Learn the Meaning Behind Your Common Mennonite First Name (Men’s List)

When Menno Simons received the Ten Commandments back in 1536, he was also provided with a list of holy and righteous Mennonite first names, ten for women and ten for men. For centuries the original list was thought to be lost and had been spread solely by oral tradition. However, recently The Daily Bonnet has discovered the original list of Mennonite names as given to Menno Simons himself.

If your own name is not on this list, you may have to question the moral character of your parents.

Acceptable Mennonite Men’s Names and Their Meanings:

*Abraham (Abram, Abe): This name is Hebrew in origin and means “father of a multitude.” This tradition of fathering excessive numbers of children has been carried on by the Mennonites well into the 21st century. Famous Abes: Lincoln, Vigoda, Unger.

Art (Arthur): The word literally means “noble and courageous.” Depending on your particular understanding of courage there either were very many or very few Arts in the Selbstschutz. Famous Arts: Conan Doyle, Miller, Ashe, Wiebe.

*Cornelius (Corny, Knels): The name comes from an obscure Bible character who was generally regarded as the first Gentile convert to Christianity. The name means “horn,” so it’s actually rather inappropriate to abbreviate by adding a Y at the end. Famous Cornys: Vanderbilt, Rempel, Rhymer.

*David (Dave): So, if you have this name, you were named after the most important and famous of all the Hebrew kings. The name means “beloved.” It also means that you’re pretty deadly accurate with the sling-shot, which as a Mennonite, you are prohibited from ever using, even in self-defense. Famous Davids: Letterman, Bowie, Suzuki, Plett.

Henry (Heinrich, Hank): It’s kind of ironic that so many Mennonites named their children after kings and leaders. This name literally means “ruler,” which is exactly what Mennonites are never supposed to be, but what Mennonite Sunday School teachers occasionally used to discipline naughty children. Famous Henrys: Kissinger, Morgentaler, O., Kleinsasser.

*Jacob (Jakob, Jake): Literally – ‘supplanter,’ or in more colloquial terms, ‘a pain in the neck.’ You should name your baby this if he comes out and you can tell right away that he looks like a real Schwaä. Famous Jacobs: Gyllenhaal, Marley, Zuma, Peters.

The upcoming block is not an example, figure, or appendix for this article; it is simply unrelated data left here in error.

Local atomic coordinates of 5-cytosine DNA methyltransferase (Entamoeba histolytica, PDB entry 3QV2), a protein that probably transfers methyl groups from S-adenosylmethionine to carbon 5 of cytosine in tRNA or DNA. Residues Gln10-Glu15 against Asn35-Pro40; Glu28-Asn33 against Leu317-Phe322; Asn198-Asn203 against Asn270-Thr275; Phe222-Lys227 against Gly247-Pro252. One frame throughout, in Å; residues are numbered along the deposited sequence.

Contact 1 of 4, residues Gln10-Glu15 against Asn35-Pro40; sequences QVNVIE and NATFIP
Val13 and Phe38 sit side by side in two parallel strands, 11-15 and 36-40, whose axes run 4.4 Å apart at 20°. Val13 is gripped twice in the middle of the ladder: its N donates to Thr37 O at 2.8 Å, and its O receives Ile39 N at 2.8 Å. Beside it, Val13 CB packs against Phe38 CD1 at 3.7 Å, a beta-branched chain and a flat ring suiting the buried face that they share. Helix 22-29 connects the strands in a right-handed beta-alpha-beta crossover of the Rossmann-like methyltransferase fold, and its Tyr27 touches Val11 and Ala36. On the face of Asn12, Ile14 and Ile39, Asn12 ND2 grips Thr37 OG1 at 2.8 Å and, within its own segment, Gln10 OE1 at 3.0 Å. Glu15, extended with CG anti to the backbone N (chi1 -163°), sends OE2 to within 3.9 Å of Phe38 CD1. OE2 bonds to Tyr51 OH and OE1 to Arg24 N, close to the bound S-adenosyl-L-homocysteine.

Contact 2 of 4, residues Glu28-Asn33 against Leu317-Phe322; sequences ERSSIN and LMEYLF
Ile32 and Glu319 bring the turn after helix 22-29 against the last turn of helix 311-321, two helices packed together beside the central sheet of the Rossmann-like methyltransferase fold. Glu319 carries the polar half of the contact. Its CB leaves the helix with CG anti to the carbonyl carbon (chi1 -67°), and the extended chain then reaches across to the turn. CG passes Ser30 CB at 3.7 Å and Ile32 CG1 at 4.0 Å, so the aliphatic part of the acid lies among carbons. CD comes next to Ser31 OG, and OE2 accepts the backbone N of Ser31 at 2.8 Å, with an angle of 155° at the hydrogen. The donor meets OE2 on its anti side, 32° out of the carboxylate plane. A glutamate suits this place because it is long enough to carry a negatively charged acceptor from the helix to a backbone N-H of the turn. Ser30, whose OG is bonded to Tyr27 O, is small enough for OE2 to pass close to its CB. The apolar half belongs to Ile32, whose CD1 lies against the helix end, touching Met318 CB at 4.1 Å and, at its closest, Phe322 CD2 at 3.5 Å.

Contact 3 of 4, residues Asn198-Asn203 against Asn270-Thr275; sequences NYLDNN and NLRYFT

*John (Jonathan, Johan): The word means “God is gracious.” Though it also means a prostitute’s client and a toilet. In this case, I’d stick with the first definition if I were you. Famous Johns: Lennon, Wayne, Denver (his grandmother was a Mennonite), Krahn.

Klass (Klaas, Klaus, Class, Claas, Claus, etc.): This is actually a shortened version of Nicholas, but is only listed as “acceptable” in this abbreviated version. It means “victory of the people,” which is why no Toronto Maple Leaf in history has ever had the name Klass. Famous Klaases: Santa, Bruinsma, Klassen.

Menno: Ahh, here it is, the holiest of all Mennonite names. It means strength, which can refer to physical, mental, spiritual or, in most cases, body odour. Famous Mennos: Simons, Meyjes, Oosting, Fast.

*Peter (Pete, Petey): Every good Mennonite under the age of 50 grew up listening to Christian rock legends Petra, so we all know that Peter means “rock or stone.” Of course, those of you who grew up listening to hymns probably know this, too. Famous Peters: the Great, O’Toole, Sellers, Dueck.

*Denotes names of Biblical origin, which guarantees the bearer a spot in Heaven

See women’s list here.

(photo credit: by pburka )